Risk factors for feline hyperthyroidism in the UK
Royal Veterinary College, Hawkshead, North Mymms, Hatfield, Hertfordshire, UK. Journal of Small Animal Practice
(Impact Factor: 1.09).
09/2009; 50(8):406-14. DOI: 10.1111/j.1748-5827.2009.00756.x
Previous studies of cats in the USA and New Zealand have identified a number of risk factors for the development of hyperthyroidism including feeding of canned cat food and being non-purebred. The objective of this study was to examine these and other risk factors in cats from London, UK.
A questionnaire-based case-control study of hyperthyroidism in cats greater than eight years of age was undertaken. Cases and controls were recruited from two groups of first opinion clinics in London, UK (five locations in total). The two-page questionnaire investigated details of lifestyle, diet and exposure to environmental chemicals. Data analysis included multivariable analysis of risk factors using binary logistic regression.
One hundred and nine hyperthyroid cats and 196 control cats were surveyed. Increasing age, non-pure breed, use of a litter box, more than 50 per cent wet food in the diet, a diet that included fish and exposure to food in a can were identified as risk factors for the development of hyperthyroidism using multivariable analysis.
Risk factors for hyperthyroidism in cats from the UK appear similar to those of other countries. Exposure to food packaged in a can was identified as the major risk factor for the development of hyperthyroidism.
Available from: Johan P Schoeman
- "Several substantial epidemiological studies from the United States of America, UK, Hong Kong and New Zealand have revealed some contradictory results (De Wet et al. 2009; Edinboro, Scott-Moncrieff, Janovitz, Thacker & Glickman 2004; Kass et al. 1999; Martin et al. 2000; Olczak et al.2005; Scarlett et al. 1998; Wakeling et al. 2009). These include an increased risk in indoor cats, female cats, cats in multi-cat households, cats with dental disease (independent of age), use of topical flea preparations and pesticides, use of cat litter (not linked to increased risk in indoor cats), consumption of certain flavours of canned foods (fish or liver and giblet flavour) and in non-purebred cats. "
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ABSTRACT: Since first reported in the late 1970s, there has been a steady but dramatic increase in the worldwide prevalence of hyperthyroidism in cats. It is now regarded as the most common feline endocrine disorder, with diabetes mellitus coming a close second. Not only is there evidence for an increased worldwide prevalence of feline hyperthyroidism, but also for geographical variation in the prevalence of the disease. Despite its frequency, the underlying cause(s) of this common disease is or are not known, and therefore prevention of the disease is not possible. Due to the multiple risk factors that have been described for feline hyperthyroidism, however, it is likely that more than one factor is involved in its pathogenesis. Continuous, lifelong exposure to environmental thyroid-disruptor chemicals or goitrogens in food or water, acting together or in an additive fashion, may lead to euthyroid goitre and ultimately to autonomous adenomatous hyperplasia, thyroid adenoma and hyperthyroidism. This review aims to summarise the available published evidence for the changes observed in the worldwide prevalence of the disease, as well as risk factors that may contribute to development of hyperthyroidism in susceptible cats.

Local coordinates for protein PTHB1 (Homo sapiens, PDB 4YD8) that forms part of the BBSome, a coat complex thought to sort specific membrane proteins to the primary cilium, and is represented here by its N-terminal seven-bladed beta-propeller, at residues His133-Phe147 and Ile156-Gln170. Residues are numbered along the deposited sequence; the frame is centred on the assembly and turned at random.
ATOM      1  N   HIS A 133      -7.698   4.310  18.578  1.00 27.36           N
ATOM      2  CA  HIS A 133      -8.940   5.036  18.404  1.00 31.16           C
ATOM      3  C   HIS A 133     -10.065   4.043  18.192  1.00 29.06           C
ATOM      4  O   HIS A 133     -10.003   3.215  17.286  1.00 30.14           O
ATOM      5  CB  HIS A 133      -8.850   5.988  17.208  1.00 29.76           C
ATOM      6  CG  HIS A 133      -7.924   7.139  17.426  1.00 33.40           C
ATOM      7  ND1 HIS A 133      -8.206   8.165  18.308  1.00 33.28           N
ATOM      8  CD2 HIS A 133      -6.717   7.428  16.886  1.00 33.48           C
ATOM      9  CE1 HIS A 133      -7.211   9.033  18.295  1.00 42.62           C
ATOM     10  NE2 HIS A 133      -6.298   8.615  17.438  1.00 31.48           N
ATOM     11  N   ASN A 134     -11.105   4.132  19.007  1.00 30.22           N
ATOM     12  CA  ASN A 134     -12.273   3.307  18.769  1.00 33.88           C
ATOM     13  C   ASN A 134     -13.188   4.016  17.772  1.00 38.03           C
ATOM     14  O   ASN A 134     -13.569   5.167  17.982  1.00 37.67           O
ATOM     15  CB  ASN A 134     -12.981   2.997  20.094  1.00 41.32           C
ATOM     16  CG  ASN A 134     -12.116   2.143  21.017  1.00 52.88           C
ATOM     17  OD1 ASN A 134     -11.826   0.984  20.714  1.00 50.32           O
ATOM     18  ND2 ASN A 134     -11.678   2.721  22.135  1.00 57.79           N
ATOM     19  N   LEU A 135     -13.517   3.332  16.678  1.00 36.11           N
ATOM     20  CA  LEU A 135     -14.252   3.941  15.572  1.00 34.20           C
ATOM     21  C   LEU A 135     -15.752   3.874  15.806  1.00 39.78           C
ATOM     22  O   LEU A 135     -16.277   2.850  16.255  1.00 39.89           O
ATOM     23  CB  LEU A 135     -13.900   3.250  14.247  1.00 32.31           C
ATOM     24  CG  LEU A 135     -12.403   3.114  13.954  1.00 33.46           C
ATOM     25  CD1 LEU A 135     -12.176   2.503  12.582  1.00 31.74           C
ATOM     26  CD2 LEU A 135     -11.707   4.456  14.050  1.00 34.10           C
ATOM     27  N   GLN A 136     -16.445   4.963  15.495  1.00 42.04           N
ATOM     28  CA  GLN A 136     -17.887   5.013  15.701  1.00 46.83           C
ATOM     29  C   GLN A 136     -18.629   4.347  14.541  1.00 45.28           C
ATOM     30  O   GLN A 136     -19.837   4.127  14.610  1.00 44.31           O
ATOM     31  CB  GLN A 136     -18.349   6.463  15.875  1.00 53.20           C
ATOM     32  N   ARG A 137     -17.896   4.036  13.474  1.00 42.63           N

Journal of the South African Veterinary Association 02/2014; 85(1):1-6. DOI:10.4102/jsava.v85i1.1097 · 0.35 Impact Factor
Available from: Mark E. Peterson
Veterinary Clinics of North America Small Animal Practice 08/1984; 14(4):809-26. · 0.82 Impact Factor
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ABSTRACT: ARTICLE RATIONALE: Since the late 1970s, there has been a significant increase in the prevalence of feline hyperthyroidism (FH). It is now recognized worldwide as the most common endocrinopathy of older cats, resembling toxic nodular goiter of older humans in iodine-deficient areas. The purpose of this article is to identify the potential for iodine concentrations in the diet to contribute to the etiology of FH. HISTORICAL CONTEXT: Iodine concentrations of commercial cat foods vary widely. A review of historical iodine recommendations revealed that the units of iodine supplementation changed in the 1970s. Given this change, foods minimally supplemented since the late 1970s would have been iodine deficient for most cats. PRACTICAL RELEVANCE: Iodine supplementation of commercial cat foods should be evaluated in the light of the iodine recommendations revised in 2006. Foods may remain deficient in iodine if supplemented at the minimum recommended concentration, possibly contributing to the development of FH.
09/2010; 12(9):672-9. DOI:10.1016/j.jfms.2010.07.011
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